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Showing blog posts tagged with Honduras

Honduran Elections See Massive Turnout, yet Uncertainty Remains

Juan Barahona (in red) is vice presidential candidates and the president of the Honduran Federation of Independent Workers of CUT, Bill Camp and Patty Gomez (lower right) is the vice president of CUT Teachers

In spite of Sunday’s massive and unprecedented voter turnout and enthusiasm of Hondurans hoping to achieve social justice through free and fair elections, the day ended with widespread uncertainty and distrust in the capacity and will of the current government to run fair and transparent elections. As of Tuesday morning, results are still not final. At least two parties have rejected the official results reported thus far. 

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Honduran Elections Bring Opportunity to Move Forward on Social and Economic Justice

This Sunday, Hondurans have a real chance to elect leaders at all levels of government who are part of a broad movement for social justice that arose out of the 2009 coup that removed the country’s democratically elected government. Rather than the old two-party system, Hondurans will choose from thousands of candidates in 10 parties. Labor and its progressive allies are founding members of the LIBRE party and have fielded candidates at all levels. Hopes for moving down this path to democracy are high, but so are concerns about fraud and electoral intimidation and violence.

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Stop Honduran Labor Abuses Now

Photo of Amapala, Honduras by Adalberto.H.Vega, Flickr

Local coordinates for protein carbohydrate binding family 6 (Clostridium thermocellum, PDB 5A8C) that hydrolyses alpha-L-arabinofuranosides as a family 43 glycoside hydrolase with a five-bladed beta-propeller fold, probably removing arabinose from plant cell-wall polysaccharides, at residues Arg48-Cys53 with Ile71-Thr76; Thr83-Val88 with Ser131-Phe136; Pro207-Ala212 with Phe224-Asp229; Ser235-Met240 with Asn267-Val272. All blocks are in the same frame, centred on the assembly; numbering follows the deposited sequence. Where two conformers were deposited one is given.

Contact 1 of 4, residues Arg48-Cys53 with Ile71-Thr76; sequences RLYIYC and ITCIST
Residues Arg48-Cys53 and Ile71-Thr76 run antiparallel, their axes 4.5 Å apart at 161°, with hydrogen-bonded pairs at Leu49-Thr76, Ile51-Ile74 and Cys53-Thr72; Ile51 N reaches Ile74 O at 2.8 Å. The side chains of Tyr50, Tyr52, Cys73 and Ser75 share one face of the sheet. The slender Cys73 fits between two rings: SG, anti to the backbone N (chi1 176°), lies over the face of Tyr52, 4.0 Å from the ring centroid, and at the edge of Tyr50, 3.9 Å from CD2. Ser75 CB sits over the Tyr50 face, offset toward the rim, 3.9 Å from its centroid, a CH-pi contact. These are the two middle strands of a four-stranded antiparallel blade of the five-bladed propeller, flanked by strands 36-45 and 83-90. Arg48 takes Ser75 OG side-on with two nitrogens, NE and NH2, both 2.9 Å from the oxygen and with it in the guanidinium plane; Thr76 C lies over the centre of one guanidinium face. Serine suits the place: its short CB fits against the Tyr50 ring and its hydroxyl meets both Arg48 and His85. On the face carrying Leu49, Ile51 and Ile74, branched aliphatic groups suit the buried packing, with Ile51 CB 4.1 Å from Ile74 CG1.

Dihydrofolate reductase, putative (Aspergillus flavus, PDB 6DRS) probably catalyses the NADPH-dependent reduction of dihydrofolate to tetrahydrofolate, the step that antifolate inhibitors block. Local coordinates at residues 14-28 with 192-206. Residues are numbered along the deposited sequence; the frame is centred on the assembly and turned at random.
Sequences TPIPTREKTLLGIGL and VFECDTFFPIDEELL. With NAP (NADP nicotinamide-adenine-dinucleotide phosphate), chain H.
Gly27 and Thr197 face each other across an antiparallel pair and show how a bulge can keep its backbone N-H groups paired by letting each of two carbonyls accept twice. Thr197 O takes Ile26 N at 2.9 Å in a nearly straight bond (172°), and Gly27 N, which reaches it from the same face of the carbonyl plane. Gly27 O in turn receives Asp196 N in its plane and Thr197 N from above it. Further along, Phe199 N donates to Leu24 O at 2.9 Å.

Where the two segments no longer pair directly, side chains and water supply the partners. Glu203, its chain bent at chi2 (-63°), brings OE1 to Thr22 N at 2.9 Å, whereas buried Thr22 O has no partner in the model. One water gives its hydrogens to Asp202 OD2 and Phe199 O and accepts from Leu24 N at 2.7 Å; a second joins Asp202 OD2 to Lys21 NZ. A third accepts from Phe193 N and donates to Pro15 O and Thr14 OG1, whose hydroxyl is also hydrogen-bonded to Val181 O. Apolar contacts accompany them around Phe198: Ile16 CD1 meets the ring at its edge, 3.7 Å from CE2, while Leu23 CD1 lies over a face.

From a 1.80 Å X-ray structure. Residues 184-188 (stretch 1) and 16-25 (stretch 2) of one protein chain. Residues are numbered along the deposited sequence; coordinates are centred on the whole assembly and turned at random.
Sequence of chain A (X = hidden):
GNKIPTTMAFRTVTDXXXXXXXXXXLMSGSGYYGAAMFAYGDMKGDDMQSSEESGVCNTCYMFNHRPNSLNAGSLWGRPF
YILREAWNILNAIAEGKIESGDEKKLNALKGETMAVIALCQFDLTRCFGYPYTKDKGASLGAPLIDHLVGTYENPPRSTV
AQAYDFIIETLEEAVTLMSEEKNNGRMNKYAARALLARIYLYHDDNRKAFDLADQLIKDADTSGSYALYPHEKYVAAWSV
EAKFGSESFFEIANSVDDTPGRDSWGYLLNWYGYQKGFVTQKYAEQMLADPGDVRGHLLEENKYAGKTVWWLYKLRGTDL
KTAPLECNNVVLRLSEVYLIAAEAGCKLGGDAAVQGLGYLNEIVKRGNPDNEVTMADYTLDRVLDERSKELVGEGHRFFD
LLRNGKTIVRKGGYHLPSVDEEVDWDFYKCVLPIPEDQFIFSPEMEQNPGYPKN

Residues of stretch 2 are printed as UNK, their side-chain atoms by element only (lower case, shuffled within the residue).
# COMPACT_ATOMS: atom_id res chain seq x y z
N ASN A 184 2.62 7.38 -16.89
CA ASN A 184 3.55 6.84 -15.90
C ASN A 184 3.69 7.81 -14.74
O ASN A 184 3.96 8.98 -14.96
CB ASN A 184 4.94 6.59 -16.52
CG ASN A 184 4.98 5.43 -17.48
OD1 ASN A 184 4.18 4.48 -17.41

On July 16, Kyungshin-Lear, a car parts manufacturing company with a factory in Honduras, fired three of nine newly elected union leaders. Within the following days, we have learned from our colleagues at the AFL-CIO Solidarity Center that the remaining six of the nine newly elected union leaders also were fired. Since January 2012, Kyungshin-Lear has fired 26 union leaders, with the company's most recent illegal firing of all nine union leaders in April 2013, and then in July, firing the nine union leaders who had been recently elected to replace the fired leaders from April.

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Honduras: Death Threats Against Union Activist, Radio Host

Photo via the Solidarity Center

For the past 20 years, Martínez, head of communications with the Honduran federation of agro-industrial unions, FESTAGRO, has hosted a daily radio show called "Trade Unionist on Air," which features discussions about labor and human rights, including an opportunity for agricultural workers to call in and ask about abusive workplaces, labor standards and rights violations.

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Opposition to Unions Has Real-World Consequences

Photo courtesy: empubli

A New York Times editorial this weekend criticizes Republican obstructionism designed to stop the National Labor Relations Board from protecting workers' rights by blocking President Obama's appointments to the board.